[MUSIC: Interview] Frank Turner
Wide Awake, It’s…
By Chris Martin
Frank Turner won’t mind if you call his music ‘folk punk’ – he’s far too humble, polite and articulate to impose an opinion where it doesn’t belong; but please don’t assume he was out to invent a new genre – all he had was an acoustic guitar and some ideas that needed shouting.
“My slight reservation about [the term ‘folk punk’] is that people try and create this kind of sheen, as if me and Chuck Ragan and Tim Barry and Tom Gabel sat in a basement five years ago and planned that we were going to ‘do folk punk, man’ – and it really wasn’t like that,” Turner chuckles down a phone line from Canada, where he’s just walked off stage.
“There’s lots of elements of folk in what I do, there’s lots of elements of punk in what I do,” he explains. “If I’m completely honest with you, I actually think that I’m probably most likely to be described as a country singer… [genre definitions] are just kind of signposts, and if they send people in vaguely the right direction that’s fine.”
Whatever you call it, in the hands of Turner – the former frontman of hardcore act Million Dead – this music is captivating an already impressive and rapidly growing audience. And many of that audience see Turner as their figurehead and muse, even if he can’t quite grasp it. “I do my humble best not to think about it, because it feels kind of faintly ridiculous to me – not that I’m trying to belittle anybody who says that,” he says. “At the end of the day, if people are citing me as an influence that’s a fantastic compliment and I will take it as such, but I will also be terribly English about it and stammer and look at my feet and change the subject.”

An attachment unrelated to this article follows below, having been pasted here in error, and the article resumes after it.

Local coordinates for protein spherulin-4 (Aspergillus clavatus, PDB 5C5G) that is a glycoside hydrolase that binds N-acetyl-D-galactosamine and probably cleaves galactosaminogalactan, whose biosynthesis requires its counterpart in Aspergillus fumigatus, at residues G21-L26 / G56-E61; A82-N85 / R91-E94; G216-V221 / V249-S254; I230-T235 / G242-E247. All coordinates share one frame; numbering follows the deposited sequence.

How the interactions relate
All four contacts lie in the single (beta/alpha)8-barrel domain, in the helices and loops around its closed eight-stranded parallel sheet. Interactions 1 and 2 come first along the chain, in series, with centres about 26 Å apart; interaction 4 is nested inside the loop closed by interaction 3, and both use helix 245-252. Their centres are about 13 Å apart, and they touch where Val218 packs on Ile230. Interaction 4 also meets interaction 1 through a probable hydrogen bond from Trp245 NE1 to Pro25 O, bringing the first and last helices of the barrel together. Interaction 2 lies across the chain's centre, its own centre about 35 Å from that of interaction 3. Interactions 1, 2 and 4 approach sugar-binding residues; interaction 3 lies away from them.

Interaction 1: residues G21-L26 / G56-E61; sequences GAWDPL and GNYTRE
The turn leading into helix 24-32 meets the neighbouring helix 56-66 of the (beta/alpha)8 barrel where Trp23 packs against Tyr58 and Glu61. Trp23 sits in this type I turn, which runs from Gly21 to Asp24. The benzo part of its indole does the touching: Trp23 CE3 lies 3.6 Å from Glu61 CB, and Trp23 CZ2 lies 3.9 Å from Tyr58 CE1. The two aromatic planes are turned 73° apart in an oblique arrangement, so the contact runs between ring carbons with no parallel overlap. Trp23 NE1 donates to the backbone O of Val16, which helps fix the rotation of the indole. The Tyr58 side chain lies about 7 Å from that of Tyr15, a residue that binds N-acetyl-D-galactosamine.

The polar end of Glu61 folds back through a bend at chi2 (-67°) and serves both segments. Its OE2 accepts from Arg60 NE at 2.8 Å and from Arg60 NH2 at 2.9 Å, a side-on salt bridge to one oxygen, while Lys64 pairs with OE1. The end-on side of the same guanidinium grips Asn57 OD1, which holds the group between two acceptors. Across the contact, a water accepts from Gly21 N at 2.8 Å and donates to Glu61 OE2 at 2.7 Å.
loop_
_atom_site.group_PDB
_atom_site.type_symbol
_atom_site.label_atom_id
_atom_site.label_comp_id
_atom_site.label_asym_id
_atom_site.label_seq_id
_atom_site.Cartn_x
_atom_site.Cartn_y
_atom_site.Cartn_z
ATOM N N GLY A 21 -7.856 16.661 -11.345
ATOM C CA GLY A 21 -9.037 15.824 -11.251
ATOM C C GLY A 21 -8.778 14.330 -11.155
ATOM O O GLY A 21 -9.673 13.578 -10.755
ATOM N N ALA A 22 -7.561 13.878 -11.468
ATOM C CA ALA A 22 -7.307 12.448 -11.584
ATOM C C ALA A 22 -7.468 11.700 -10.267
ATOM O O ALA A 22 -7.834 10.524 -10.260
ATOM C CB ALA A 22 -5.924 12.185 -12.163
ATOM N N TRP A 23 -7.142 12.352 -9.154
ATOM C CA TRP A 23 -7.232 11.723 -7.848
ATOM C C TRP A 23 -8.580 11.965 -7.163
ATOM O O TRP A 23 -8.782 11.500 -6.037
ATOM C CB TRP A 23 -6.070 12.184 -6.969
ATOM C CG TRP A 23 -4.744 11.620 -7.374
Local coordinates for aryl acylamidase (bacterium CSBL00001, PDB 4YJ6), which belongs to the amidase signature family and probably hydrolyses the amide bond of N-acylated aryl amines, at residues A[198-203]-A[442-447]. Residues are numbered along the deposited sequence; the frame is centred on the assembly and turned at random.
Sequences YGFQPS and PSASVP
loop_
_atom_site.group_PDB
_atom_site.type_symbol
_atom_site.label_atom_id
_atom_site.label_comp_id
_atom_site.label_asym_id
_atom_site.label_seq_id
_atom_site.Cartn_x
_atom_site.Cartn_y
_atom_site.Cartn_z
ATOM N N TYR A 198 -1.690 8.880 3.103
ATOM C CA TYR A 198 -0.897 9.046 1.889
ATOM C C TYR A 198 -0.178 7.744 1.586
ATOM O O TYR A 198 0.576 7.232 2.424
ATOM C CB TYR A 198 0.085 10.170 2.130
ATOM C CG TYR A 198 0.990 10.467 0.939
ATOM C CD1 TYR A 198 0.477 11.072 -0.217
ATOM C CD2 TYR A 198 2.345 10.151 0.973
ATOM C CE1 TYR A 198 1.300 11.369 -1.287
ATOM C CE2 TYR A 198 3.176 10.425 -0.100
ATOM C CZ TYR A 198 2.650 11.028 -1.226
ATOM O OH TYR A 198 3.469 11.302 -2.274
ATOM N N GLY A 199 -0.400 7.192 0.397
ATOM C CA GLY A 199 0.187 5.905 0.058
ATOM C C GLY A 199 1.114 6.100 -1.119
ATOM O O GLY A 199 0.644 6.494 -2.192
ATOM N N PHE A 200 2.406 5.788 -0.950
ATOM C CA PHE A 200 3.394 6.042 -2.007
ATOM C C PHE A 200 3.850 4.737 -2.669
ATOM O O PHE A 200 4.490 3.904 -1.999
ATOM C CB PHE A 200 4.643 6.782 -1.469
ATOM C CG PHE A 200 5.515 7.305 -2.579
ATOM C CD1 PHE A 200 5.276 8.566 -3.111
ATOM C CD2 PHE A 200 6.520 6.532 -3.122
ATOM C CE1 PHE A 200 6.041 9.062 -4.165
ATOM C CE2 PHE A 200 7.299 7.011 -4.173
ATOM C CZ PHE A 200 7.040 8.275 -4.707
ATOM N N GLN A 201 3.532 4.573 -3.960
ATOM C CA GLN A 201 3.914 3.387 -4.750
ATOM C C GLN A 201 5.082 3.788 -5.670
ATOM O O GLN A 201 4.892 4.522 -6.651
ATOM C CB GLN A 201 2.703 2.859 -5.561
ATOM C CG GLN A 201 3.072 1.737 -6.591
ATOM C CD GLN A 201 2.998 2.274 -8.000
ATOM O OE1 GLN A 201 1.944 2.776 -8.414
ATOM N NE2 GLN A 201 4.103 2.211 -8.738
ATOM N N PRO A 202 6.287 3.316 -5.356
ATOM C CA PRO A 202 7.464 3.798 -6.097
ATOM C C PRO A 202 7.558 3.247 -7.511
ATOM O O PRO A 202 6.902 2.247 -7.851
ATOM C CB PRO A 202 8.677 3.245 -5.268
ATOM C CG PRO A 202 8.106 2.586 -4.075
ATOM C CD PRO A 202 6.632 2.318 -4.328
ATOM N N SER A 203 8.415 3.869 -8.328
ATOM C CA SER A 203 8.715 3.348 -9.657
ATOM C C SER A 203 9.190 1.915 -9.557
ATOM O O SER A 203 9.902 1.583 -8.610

As it happens, the very next subject is Englishness and nationalism, ideas that permeate Turner’s fourth and most recent album, England Keep My Bones. “England and Englishness was the subject that kept rearing its head in my songs,” says Turner. “I really felt with the last record that it was time to confront it head on, talk about it with an eye to – at least for the time being – getting it out of my system. And it’s kind of fun now, because the new songs that I’m writing are about other things.”
For Turner, the writing process is permanently invasive, yet obviously productive. “Sometimes I read interviews with other bands or singers or whatever and they talk about how they like ‘writing time’ set aside in their schedule, and that to me is kind of a strange idea because it’s just a constant process for me. I’m always humming a tune, clicking my fingers… At the risk of being a tiny bit over the top, I slightly look forward to the day when I don’t really have to do that anymore, because I lose a lot of sleep over writing; it’s something I’m constantly thinking about.”
In the meantime, Turner returns to Australia with a swag of old songs and a handful of his newest, the calling cards of a man whose swelling popularity saw him headline at London’s Wembley Arena last month – his biggest show yet. “There’s a big difference between dreaming about something and actually expecting to receive it,” says Turner of his latest successes. “Wembley was fantastic but it was a weird one for me, because it wasn’t like I was crossing something off my boyhood ‘to do’ list of rock’n’roll dreams – it’s way beyond that now. I feel like I’m constantly having to add stuff to the bottom of my bucket list because I keep crossing things off the top of it.”
What: England Keep My Bones out now through Epitaph
With: William Elliot Whitmore, The Smith Street Band and Jen Buxton
Where: Manning Bar, Sydney University
When: Saturday May 12